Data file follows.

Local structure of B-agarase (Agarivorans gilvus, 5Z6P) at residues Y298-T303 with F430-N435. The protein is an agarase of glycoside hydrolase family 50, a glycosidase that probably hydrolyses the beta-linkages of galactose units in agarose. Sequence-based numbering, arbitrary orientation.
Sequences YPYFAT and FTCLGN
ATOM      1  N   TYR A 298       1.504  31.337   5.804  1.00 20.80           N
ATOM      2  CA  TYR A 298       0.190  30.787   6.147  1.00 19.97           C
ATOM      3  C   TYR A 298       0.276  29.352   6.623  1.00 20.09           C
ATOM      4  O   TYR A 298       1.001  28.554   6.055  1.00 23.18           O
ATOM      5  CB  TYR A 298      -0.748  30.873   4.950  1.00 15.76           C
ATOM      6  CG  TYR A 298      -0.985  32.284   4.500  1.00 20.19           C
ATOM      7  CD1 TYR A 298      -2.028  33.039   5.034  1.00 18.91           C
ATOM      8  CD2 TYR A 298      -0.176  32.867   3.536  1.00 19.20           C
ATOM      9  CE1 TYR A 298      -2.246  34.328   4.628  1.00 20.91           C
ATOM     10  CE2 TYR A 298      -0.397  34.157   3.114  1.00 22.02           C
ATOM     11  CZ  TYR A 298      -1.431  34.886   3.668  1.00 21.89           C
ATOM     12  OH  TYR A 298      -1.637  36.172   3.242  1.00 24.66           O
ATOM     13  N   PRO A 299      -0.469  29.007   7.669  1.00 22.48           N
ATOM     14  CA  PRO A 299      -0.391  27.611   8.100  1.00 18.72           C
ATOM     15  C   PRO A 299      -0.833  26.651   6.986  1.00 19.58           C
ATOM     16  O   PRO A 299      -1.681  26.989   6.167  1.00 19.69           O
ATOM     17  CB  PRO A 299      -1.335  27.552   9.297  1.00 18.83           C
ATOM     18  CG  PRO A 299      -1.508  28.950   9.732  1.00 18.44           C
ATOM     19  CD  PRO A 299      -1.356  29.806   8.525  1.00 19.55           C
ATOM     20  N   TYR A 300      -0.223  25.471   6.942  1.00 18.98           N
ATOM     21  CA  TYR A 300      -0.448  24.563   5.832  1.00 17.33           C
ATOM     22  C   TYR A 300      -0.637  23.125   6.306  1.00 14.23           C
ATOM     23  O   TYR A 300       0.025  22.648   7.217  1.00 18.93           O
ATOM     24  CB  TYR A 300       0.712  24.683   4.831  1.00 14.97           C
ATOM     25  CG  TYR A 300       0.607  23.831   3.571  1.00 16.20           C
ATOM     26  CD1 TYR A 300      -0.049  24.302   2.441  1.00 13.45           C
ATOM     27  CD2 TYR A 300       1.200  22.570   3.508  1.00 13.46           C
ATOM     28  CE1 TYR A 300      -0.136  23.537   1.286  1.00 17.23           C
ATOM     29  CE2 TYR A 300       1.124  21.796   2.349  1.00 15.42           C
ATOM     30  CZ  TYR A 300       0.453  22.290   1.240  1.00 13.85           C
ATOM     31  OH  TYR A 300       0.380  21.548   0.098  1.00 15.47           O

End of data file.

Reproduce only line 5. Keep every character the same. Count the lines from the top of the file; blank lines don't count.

ATOM      3  C   TYR A 298       0.276  29.352   6.623  1.00 20.09           C